New research reveals a shift among Australian shoppers towards “conscious consumerism”, with 87 of them saying that they are more likely to purchase products that are ethically and sustainably produced.
The survey of 1002 Australians commissioned by parcel delivery service CouriersPlease (CP) also shows that 85 per cent of consumers want retailers and brands to be more transparent as to where their products come from and how sustainable they are, as well as whether or not their producers are engaging in ethical practices.
NSW tops the states when it comes to conscious consumerism, with 87 per cent of respondents calling for transparency from retailers, followed by 85 per cent of Queenslanders, and 68 per cent from ACT.
CP also found that 41 per cent of Aussie consumers are willing to pay more for ethical and sustainable products – more so among younger shoppers (those below 30 years old) at 46 per cent compared with 34 per cent of over-50s. A higher proportion of women are also willing to spend more on sustainably produced products at 46 per cent, compared with 36 per cent of male consumers.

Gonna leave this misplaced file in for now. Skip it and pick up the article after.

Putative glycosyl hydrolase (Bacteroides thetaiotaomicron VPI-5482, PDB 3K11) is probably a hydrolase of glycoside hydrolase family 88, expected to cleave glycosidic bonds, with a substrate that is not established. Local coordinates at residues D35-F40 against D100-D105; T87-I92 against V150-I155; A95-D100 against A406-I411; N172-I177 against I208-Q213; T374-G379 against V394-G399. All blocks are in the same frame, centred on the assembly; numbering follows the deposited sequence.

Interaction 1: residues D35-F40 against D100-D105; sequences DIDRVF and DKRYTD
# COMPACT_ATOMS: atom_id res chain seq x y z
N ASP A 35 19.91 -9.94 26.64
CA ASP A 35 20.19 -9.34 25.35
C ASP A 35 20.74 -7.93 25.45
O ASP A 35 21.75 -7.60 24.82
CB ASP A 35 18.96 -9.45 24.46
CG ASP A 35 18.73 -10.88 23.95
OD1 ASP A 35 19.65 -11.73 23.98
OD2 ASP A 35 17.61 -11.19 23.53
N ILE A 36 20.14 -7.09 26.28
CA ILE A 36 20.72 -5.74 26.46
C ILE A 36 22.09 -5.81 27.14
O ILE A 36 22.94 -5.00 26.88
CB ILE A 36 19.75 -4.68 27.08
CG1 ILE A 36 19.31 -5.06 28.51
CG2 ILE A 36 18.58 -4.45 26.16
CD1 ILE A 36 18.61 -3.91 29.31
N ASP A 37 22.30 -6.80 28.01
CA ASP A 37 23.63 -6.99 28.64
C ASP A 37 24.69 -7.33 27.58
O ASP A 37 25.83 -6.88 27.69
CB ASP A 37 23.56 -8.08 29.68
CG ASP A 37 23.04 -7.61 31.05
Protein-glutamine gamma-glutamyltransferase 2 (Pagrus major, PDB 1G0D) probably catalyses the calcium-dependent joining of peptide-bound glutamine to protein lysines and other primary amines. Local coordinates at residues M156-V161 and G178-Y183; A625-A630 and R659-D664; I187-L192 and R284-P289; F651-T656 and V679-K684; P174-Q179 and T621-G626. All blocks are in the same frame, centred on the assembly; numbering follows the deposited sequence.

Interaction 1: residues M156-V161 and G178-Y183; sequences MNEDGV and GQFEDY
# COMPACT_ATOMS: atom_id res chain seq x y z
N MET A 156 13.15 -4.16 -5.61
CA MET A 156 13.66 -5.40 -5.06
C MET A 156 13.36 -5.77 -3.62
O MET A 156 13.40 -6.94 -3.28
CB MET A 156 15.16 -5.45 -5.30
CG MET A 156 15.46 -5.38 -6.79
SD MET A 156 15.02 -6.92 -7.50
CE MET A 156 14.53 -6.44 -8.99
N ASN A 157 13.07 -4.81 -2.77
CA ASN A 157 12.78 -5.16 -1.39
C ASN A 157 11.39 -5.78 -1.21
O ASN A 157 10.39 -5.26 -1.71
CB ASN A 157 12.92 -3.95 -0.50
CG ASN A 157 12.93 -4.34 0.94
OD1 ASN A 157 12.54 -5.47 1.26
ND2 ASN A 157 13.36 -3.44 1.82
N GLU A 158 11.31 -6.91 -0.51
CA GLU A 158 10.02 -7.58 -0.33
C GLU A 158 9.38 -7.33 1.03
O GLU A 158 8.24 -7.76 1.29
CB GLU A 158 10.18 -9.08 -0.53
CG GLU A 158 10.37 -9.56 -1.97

“Our research reveals that Australians are becoming more conscious shoppers and are starting to make more considered choices by seeking, and purchasing, products that are sustainably and ethically produced,” Paul Roper, Chief Commercial Officer at CP, said. “This is an important incentive for retailers to embark on sustainable initiatives within their own operations and supply chain.”
Roper added that CP themselves are working as hard as they can to achieve carbon neutrality.
“We recently gained LowCO2 Certification for all our operations from The Carbon Reduction Institute, and are working on several other ‘green’ initiatives which will help us on our path to becoming a carbon-neutral carrier by 2025,” Roper said. “One such initiative is our partnership with sustainable sock company Manrags, which has provided all Australian households with access to a digital at-home textile collection service.”
This story first appeared on our sister site Inside Small Business.